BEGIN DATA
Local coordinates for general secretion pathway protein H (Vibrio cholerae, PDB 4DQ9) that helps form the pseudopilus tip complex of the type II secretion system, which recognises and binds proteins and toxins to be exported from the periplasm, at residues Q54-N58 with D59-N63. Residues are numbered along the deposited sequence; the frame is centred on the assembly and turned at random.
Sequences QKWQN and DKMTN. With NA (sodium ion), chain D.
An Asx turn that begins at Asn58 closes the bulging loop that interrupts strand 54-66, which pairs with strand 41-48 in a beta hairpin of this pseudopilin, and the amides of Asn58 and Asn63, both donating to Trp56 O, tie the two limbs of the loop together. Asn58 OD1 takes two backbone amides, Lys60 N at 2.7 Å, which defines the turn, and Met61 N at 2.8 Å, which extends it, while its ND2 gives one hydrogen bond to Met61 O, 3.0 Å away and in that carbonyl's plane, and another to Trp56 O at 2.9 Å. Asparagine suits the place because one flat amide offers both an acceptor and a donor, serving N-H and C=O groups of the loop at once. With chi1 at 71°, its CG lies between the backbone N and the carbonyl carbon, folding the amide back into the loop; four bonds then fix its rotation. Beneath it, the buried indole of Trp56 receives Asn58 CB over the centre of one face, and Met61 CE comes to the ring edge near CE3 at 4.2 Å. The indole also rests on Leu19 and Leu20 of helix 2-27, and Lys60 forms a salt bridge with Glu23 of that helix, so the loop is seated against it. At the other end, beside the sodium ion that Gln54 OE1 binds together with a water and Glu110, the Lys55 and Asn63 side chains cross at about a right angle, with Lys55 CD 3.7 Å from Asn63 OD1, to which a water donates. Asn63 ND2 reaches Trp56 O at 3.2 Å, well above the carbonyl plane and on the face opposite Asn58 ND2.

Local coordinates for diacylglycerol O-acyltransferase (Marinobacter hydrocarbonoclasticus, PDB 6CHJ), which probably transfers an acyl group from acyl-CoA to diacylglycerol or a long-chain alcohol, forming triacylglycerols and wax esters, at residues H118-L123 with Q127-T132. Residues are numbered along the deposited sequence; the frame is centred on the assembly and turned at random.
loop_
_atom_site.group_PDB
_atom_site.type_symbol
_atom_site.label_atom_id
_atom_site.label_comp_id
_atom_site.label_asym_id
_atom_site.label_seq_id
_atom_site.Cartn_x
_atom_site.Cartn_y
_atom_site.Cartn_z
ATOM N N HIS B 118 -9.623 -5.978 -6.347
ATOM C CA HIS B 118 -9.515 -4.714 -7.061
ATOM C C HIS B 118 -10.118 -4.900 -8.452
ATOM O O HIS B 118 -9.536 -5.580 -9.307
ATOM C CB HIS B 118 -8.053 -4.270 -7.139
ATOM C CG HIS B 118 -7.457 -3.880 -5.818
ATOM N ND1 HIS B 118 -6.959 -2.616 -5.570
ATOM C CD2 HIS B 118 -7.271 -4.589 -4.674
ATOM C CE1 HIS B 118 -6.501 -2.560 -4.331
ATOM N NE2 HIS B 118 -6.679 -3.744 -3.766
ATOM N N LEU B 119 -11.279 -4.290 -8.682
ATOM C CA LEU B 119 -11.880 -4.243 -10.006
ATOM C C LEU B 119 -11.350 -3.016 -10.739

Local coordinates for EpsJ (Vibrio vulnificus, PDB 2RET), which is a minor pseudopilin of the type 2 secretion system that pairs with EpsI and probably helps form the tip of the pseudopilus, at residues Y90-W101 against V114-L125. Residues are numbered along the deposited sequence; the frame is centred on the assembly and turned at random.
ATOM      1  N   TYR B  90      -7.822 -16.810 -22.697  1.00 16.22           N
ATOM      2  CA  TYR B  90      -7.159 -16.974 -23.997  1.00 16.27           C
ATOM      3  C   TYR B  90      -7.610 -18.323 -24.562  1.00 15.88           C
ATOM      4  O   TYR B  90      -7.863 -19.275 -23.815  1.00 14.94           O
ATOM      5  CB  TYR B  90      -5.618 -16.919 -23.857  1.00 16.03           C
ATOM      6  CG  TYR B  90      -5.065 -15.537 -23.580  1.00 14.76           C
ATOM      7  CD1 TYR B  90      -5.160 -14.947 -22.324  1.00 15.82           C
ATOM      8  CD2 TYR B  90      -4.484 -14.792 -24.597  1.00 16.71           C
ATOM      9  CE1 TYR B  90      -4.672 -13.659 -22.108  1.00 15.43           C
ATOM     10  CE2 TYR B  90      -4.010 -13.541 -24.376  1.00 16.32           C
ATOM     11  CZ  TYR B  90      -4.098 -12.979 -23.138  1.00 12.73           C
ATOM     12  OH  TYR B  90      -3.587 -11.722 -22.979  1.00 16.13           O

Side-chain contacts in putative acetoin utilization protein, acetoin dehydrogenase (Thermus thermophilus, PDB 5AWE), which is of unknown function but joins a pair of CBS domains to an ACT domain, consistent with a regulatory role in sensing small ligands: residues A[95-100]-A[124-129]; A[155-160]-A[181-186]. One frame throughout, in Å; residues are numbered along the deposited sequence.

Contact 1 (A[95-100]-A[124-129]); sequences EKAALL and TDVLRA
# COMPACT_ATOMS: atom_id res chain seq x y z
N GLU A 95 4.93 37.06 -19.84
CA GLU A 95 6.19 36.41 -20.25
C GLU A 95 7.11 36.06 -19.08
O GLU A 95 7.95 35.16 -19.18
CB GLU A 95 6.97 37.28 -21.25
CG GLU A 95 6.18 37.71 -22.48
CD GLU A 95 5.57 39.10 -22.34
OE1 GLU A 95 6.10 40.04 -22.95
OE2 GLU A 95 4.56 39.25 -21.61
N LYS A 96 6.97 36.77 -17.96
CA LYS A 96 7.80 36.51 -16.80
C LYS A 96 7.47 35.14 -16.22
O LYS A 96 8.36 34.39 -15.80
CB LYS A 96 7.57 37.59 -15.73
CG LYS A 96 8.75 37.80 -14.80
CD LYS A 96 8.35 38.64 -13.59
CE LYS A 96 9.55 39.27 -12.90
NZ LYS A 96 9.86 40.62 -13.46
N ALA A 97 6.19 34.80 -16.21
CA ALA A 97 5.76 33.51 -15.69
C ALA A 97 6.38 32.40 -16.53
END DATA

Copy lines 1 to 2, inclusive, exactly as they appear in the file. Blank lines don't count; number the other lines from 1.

Local coordinates for general secretion pathway protein H (Vibrio cholerae, PDB 4DQ9) that helps form the pseudopilus tip complex of the type II secretion system, which recognises and binds proteins and toxins to be exported from the periplasm, at residues Q54-N58 with D59-N63. Residues are numbered along the deposited sequence; the frame is centred on the assembly and turned at random.
Sequences QKWQN and DKMTN. With NA (sodium ion), chain D.